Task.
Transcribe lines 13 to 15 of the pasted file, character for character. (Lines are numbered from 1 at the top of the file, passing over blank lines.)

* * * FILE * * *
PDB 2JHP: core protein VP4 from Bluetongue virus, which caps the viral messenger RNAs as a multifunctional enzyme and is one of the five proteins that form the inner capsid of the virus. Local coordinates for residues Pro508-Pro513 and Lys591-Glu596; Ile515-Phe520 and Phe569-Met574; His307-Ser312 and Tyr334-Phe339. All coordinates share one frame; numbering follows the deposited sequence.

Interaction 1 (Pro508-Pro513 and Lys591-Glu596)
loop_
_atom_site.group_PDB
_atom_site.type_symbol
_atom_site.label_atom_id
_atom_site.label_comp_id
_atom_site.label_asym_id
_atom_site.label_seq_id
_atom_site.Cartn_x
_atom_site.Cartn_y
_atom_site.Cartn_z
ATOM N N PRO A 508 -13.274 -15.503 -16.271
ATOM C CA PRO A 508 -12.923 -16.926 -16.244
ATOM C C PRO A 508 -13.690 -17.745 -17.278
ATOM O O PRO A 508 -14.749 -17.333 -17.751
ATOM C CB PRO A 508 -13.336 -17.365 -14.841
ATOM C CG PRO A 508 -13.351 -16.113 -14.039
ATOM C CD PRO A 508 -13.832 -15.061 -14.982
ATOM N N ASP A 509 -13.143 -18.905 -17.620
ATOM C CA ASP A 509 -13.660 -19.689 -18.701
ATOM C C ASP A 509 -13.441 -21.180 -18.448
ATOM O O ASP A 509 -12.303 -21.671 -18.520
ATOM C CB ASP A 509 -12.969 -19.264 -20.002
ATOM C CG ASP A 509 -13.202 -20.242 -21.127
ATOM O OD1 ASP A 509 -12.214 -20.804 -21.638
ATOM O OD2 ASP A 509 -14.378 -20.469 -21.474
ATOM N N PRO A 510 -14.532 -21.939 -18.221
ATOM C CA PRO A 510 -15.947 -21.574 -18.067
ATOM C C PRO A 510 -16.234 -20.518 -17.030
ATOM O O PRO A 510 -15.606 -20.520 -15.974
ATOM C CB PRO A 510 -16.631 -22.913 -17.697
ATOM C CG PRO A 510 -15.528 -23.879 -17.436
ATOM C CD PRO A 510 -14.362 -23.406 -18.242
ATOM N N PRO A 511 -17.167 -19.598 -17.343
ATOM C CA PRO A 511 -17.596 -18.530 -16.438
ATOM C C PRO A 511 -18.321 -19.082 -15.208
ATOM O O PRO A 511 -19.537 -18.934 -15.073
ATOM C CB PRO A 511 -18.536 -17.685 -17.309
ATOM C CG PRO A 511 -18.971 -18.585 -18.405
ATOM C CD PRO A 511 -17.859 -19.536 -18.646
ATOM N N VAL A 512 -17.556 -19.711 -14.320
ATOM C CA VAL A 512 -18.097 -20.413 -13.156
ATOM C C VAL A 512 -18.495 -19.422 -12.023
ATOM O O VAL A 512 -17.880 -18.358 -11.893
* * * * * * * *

ATOM N N PRO A 508 -13.274 -15.503 -16.271
ATOM C CA PRO A 508 -12.923 -16.926 -16.244
ATOM C C PRO A 508 -13.690 -17.745 -17.278